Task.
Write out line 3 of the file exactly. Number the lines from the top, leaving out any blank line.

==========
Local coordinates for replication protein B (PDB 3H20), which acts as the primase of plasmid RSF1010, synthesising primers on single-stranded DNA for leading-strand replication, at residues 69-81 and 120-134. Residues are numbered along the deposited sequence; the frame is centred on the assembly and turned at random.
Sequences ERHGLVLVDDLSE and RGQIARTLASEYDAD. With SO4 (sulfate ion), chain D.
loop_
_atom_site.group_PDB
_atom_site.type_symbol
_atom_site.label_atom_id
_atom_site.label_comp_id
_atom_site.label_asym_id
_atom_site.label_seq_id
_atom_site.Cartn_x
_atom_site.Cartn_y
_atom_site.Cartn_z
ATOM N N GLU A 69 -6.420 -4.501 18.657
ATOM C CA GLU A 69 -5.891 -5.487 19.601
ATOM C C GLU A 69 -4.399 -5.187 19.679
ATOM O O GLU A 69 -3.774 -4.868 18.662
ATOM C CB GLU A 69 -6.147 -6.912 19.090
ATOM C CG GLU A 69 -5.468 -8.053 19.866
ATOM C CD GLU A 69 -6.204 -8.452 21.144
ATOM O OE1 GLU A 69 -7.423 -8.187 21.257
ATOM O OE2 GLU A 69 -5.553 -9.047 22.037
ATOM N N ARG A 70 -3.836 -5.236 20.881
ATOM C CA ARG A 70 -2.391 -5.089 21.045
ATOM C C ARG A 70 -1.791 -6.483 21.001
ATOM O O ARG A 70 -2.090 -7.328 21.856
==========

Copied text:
loop_